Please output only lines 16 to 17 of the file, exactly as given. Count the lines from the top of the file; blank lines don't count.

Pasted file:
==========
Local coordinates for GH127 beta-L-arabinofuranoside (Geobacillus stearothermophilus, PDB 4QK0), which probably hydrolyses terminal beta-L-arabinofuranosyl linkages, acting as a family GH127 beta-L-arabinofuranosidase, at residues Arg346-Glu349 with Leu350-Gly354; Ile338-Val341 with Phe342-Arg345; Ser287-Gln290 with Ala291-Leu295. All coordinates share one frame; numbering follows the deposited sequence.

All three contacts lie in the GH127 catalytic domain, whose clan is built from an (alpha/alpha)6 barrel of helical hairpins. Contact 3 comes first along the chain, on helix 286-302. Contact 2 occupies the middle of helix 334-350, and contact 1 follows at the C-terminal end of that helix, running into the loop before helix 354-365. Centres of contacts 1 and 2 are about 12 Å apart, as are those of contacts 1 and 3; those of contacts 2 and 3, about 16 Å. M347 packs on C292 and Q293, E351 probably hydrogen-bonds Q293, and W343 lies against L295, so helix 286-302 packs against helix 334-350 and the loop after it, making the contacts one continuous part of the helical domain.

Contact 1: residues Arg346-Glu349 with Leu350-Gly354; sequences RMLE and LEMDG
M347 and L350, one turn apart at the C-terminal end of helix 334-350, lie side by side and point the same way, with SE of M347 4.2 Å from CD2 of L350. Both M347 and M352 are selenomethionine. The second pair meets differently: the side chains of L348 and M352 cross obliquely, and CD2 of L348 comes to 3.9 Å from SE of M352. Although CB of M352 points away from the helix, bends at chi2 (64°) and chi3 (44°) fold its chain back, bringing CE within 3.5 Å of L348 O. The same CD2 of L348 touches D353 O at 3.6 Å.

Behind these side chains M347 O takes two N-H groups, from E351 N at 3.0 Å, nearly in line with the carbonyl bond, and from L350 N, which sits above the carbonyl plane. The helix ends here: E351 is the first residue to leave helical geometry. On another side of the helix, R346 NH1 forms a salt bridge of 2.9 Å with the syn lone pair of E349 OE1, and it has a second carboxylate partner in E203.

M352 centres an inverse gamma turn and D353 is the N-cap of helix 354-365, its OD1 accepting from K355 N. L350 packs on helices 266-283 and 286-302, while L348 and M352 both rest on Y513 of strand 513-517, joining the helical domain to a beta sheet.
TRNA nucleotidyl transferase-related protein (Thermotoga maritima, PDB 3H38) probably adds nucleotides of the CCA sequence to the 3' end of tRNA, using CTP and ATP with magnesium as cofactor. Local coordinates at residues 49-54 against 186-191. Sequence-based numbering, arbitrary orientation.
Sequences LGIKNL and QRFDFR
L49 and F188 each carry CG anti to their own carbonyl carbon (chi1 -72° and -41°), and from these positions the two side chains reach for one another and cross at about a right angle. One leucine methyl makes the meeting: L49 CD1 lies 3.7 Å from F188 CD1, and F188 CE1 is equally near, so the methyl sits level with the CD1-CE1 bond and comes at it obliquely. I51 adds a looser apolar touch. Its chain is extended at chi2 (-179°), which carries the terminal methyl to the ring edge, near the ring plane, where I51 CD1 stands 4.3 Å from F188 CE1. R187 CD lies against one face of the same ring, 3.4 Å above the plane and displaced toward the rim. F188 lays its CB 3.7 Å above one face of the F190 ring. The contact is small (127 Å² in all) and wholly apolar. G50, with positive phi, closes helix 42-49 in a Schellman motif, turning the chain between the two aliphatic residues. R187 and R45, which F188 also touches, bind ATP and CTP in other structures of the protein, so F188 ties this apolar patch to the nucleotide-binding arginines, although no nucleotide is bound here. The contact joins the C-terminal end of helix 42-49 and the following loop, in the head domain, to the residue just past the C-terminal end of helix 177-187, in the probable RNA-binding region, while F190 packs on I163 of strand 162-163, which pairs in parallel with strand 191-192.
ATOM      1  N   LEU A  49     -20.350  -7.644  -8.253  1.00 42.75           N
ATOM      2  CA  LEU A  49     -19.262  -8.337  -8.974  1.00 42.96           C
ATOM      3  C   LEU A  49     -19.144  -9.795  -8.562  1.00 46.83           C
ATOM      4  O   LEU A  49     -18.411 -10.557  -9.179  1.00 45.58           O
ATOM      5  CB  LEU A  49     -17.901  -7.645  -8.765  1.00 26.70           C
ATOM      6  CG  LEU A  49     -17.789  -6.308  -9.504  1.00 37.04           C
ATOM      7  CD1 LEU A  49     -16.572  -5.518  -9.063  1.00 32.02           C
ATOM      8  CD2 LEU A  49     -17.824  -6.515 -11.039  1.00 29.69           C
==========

ATOM      7  CD1 LEU A  49     -16.572  -5.518  -9.063  1.00 32.02           C
ATOM      8  CD2 LEU A  49     -17.824  -6.515 -11.039  1.00 29.69           C